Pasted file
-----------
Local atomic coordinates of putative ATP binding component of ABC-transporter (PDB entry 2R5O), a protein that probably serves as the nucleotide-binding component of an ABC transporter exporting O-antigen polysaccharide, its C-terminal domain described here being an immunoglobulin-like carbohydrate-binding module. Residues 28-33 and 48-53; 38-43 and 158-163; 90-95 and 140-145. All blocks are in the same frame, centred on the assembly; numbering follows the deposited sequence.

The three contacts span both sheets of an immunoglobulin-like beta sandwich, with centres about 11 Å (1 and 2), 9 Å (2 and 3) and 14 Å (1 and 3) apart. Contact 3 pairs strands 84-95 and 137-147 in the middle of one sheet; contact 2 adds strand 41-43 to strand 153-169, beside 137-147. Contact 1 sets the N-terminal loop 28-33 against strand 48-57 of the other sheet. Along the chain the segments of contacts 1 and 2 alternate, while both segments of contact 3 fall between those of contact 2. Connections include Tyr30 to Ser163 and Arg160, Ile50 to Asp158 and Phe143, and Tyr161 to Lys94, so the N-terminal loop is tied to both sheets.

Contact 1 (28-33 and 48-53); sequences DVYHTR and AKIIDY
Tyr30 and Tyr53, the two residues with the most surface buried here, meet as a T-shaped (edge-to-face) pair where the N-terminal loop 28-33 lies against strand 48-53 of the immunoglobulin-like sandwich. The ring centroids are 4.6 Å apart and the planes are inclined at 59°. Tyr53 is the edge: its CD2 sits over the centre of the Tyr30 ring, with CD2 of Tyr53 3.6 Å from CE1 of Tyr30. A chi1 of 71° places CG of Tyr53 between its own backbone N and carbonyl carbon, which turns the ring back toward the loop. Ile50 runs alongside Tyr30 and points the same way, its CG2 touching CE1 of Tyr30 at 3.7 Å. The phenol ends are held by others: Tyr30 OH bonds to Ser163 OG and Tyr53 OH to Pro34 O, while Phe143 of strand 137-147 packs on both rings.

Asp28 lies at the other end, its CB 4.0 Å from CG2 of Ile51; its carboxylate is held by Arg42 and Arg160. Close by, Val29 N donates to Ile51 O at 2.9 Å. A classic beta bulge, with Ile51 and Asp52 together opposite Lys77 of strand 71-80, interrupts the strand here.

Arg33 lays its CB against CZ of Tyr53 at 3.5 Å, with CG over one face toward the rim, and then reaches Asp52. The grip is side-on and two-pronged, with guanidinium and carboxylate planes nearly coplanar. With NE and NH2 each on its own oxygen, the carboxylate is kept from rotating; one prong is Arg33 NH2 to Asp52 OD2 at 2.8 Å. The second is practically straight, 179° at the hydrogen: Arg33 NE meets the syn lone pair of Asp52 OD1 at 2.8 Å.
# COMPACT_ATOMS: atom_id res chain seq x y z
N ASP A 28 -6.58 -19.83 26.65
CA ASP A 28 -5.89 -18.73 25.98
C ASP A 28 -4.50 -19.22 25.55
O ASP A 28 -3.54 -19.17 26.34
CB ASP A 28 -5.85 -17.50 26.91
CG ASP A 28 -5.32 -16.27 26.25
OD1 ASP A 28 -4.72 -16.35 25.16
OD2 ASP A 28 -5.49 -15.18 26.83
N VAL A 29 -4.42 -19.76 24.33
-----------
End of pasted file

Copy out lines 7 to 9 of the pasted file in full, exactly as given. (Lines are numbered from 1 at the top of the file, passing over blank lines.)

# COMPACT_ATOMS: atom_id res chain seq x y z
N ASP A 28 -6.58 -19.83 26.65
CA ASP A 28 -5.89 -18.73 25.98